To be fair, it's the resurrection, not the crucifixion, which is the most important bit of Christianity ...
Possibly the most important bit in terms of the creation of 'Christianity' as a wolrd-wide religion would be Pentecost, with St Paul as the indefatigable putting-it-into-practice and all purpose chivvying-the-faithful bod.
Christians would say that the fact that Jesus died, plus the belief that this was for the sins of the world and was followed by him rising again, is central. The details of the method of death are not.
It just seems to me to be part of the "London Dungeoning" of history- even castles which never had torture chambers have to build one now to get the punters in. I want my child to learn about the important tenets of world faiths- spending time looking up the gruesome details of crucifixion seems to me like studying Keats by researching the symptoms of tuberculosis.
I stand corrected.
but as the whole lot is nonsense anyway, well...
I am not a Christian. However, a working knowledge of the main beliefs of important world faiths seems to me to be a fairly essential pre-requisite to general understanding of the world and its history.... which is why RE as an academic subject seems to me to earn its place in the curriculum, even though collective worship 'of a mainly christian character' does not.
Ds is in year 9, he's learning about punishments around the globe so it kind of fits in with this. RE isn't just about religion, there's more aspects to it (so it seems). He looked at crime last year as well for Geography.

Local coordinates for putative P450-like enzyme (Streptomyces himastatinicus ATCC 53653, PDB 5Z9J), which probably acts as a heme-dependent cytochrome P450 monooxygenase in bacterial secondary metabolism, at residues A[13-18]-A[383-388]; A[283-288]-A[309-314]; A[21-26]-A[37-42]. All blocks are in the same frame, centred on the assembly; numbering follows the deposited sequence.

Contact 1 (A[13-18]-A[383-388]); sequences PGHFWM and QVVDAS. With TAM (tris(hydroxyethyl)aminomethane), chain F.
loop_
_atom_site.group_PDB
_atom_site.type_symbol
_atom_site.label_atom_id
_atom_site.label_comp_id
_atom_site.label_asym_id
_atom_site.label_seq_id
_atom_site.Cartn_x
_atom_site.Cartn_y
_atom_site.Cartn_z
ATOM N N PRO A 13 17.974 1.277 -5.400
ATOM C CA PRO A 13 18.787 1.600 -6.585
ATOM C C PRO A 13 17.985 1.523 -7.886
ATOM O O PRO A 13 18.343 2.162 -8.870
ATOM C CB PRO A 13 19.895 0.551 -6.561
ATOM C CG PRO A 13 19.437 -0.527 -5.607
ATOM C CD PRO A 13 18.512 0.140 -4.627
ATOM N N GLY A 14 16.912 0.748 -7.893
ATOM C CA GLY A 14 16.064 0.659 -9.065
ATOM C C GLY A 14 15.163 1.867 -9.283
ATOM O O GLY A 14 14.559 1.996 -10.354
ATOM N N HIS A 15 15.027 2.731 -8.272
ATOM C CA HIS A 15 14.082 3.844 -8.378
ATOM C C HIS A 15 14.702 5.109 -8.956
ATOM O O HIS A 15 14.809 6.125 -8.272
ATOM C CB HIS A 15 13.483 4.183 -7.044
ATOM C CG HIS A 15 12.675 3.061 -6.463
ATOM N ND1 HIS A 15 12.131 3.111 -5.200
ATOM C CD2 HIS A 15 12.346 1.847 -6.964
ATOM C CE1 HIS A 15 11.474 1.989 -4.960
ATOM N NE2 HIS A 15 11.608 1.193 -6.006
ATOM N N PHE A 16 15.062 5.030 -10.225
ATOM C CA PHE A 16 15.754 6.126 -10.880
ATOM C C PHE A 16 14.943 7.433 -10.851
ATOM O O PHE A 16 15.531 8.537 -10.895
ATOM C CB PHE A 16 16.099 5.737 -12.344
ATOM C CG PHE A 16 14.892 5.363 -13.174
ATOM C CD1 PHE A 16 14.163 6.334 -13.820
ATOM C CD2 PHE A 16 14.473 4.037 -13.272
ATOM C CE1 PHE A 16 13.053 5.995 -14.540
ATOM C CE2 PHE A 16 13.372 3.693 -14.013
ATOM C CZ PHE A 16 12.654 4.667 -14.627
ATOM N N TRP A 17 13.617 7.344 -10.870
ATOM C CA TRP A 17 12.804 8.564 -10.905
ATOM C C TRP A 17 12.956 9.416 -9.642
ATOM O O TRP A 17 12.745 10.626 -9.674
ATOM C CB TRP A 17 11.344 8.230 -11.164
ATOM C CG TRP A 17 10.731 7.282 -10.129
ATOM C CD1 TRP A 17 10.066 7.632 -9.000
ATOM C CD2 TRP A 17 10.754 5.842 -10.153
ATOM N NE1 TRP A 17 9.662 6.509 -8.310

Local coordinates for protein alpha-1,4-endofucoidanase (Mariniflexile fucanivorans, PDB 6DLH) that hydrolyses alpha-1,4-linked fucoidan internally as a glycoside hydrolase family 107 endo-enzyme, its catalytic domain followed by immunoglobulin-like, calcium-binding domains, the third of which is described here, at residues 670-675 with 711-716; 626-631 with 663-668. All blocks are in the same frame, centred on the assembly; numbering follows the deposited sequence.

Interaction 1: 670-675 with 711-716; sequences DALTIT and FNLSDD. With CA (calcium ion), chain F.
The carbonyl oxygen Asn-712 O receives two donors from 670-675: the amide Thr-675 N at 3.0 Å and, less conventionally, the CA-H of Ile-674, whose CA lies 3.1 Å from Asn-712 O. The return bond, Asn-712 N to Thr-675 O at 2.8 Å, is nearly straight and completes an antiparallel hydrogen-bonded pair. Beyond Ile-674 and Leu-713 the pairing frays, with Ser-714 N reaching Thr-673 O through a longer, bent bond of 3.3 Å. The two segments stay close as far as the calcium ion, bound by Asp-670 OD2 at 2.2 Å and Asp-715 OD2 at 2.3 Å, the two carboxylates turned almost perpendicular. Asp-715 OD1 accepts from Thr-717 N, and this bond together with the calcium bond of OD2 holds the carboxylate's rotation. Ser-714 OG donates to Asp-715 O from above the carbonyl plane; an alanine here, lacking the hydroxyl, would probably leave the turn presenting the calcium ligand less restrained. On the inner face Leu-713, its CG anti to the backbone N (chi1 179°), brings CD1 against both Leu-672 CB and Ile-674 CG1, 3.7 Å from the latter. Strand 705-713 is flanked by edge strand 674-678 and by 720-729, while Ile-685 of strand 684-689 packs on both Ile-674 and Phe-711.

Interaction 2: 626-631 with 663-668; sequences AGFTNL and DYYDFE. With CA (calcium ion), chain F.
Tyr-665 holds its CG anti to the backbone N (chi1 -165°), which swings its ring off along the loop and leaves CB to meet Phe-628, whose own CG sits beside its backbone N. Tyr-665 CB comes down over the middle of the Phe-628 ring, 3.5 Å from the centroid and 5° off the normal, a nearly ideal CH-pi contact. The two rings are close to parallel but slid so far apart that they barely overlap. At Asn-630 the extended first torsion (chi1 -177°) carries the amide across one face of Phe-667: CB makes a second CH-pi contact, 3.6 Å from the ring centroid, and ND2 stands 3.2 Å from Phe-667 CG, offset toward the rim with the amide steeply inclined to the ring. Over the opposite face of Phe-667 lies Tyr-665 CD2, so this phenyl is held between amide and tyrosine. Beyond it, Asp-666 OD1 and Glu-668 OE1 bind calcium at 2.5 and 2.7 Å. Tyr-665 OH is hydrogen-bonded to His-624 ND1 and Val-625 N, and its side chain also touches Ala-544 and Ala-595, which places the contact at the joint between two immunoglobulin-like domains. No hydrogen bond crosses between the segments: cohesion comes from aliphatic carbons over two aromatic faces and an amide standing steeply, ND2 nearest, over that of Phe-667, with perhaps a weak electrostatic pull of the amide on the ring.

Yes yes teacher.
Which is why the facts about crucifixion are part of understanding it.
I'm all for good RE actually. The moral stuff ds1 is doing about drugs, abortion, sex from the perspectives of different religions is really fascinating.
What is the problem with what he is being asked to do? I assume there is no problem with the why or where, so the issue is the how?
Should we pussyfoot around human suffering? I don't think so.
If the school subscribes to the moral side of atonement theology, I can see why they might describe the martyrdom of Christ.
I see no reason for 11 year olds to go into detail about torture. Christs'sor anyone's. I don't see what purpose it would serve except to upset some and excite others.
>how is the exact process of death through crucifixion relevant to the study of Christianity?